KNUTSFORD, ENGLAND - JUNE 02: A man enjoys a wild swim in Pickmere Lake on June 02, 2020 in Knutsford, England. With many pools and organised outdoor swimming venues closed due to the pandemic lockdown, people are seeking out lakes and meres off the beaten track (Photo by Christopher Furlong/Getty Images)
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She’s a deceptively spare kind of writer, is Dorthe Nors. Karate Chop, her brisk and highly acclaimed collection of short stories, was composed of 15 lacerating vignettes spread over just 82 pages. Her “novel in headlines”, Minna Needs Rehearsal Space, charted the fortunes of its titular heroine by using nothing other than single-sentence social media updates.

This brevity should not be mistaken for lack of substance. As Dors — whose Mirror, Shoulder, Signal chronicled a woman’s psychological efforts to escape the pull of her past and was shortlisted for the Man Booker International Prize in 2017 — has remarked: “I write minimalism that is under attack from within. There’s always something bursting out of this very tight structure. It’s like an elephant in a very cool Danish chair.”

In Wild Swims, Nors’s latest collection of short fiction, ably translated from Danish by Misha Hoekstra, the elephant in the chair is the theme of human connection — its difficulties, its importance and its involvement with our recurrent intimations of memory, loss and love.

The book opens with “In a Deer Stand” and an image of a 47-year-old man, 80 miles from home, damp and frozen on a deserted dirt track. Troubled by an injured ankle and searching the night sky for signs of life, he thinks mournfully of his wife (whom he suspects has dishonestly told the authorities that he has left home in a fit of depression) and of the destructive nature of their marriage. He is granted no resolution.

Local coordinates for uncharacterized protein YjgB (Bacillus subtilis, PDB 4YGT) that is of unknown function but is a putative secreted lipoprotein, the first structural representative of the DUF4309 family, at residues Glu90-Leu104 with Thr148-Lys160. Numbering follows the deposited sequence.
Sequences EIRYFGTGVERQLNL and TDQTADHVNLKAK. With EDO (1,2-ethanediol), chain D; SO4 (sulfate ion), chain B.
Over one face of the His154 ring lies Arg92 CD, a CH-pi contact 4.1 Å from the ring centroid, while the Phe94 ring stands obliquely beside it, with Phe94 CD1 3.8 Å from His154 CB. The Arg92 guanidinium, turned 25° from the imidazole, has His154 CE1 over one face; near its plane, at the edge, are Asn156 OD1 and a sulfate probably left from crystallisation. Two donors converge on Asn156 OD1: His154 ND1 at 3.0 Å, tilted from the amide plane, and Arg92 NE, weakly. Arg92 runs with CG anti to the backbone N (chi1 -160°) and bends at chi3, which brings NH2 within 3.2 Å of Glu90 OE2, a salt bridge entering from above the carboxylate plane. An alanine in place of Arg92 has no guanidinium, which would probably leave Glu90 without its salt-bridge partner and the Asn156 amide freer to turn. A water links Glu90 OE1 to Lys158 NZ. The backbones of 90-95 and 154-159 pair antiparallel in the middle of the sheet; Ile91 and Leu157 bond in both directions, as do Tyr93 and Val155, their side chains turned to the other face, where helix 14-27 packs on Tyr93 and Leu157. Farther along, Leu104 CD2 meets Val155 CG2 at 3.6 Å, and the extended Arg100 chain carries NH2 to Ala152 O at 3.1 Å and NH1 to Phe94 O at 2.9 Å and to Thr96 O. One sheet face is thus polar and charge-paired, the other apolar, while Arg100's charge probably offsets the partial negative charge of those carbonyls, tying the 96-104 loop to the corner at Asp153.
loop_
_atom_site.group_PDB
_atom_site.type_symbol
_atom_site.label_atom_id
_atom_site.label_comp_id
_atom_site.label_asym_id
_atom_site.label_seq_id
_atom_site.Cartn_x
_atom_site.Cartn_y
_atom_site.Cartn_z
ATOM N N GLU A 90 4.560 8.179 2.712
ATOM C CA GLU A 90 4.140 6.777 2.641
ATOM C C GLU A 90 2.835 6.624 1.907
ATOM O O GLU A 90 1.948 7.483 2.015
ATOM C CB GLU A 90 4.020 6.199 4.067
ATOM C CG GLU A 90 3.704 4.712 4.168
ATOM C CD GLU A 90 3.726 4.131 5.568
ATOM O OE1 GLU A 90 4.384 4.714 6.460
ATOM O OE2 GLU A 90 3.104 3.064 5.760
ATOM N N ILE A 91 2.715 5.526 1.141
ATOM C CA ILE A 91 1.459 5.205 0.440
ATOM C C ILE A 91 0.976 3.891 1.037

But Nors is not interested in resolutions. Her stories eddy rather than build, unfurling in multiple directions at once. Nothing happens. Everything happens. Often in a singularly resonant way. In the magnificently troubling “By Sydvest Station”, we join Kirsten and Lina as they move through a neighbourhood, fraudulently collecting donations for a cancer charity while Lina (as we know but Kirsten does not) is suffering from a terminal condition herself.

In “The Fairground”, a harrowing consideration of the lineaments of romantic trauma, we encounter a woman who spends her evenings gazing at an empty amusement park, wondering if loneliness might be the inevitable condition of intimacy. And in Nors’s wonderfully elegiac title story we are introduced to the reflections of a woman who, while visiting Kastellet fort in Copenhagen, remembers wild swims with a childhood friend who once saved her from being dragged out to sea, and from whom she is now many miles and a lifetime away.

If this gives the impression that Nors’s stories are lenten or whimsical (or both), it shouldn’t. At their best they are sharp, affecting, splendidly atmospheric, sometimes funny (a wedding photo shows “she in white, he in something resembling an iron lung”). They are also brilliantly written. Nors’s conjunction of tenuously related clauses (“Her heart, it’s got a flutter, or something in there is pressing, and on one of her first evenings she met up with a colleague”) elegantly captures the strange workings of associative cognition, while her characters’ ostensibly workaday thoughts are transformed into glistening gems of fecundity.

There are infelicities. Nors occasionally uses bloodless phrases like “went to the dogs” and “stifling heat” (casualties, perhaps, of translation), and her predilection for gnomically portentous endings can feel formulaic. But these are minor complaints. Wild Swims is an enchanting work whose brief, almost fugitive stories achieve multitudes in a gesture. Maximalism does not require copiousness. Just look at the elephant in its chair.

Wild Swims, by Dorthe Nors, translated by Misha Hoekstra, Pushkin Press, RRP£9.99, 128 pages

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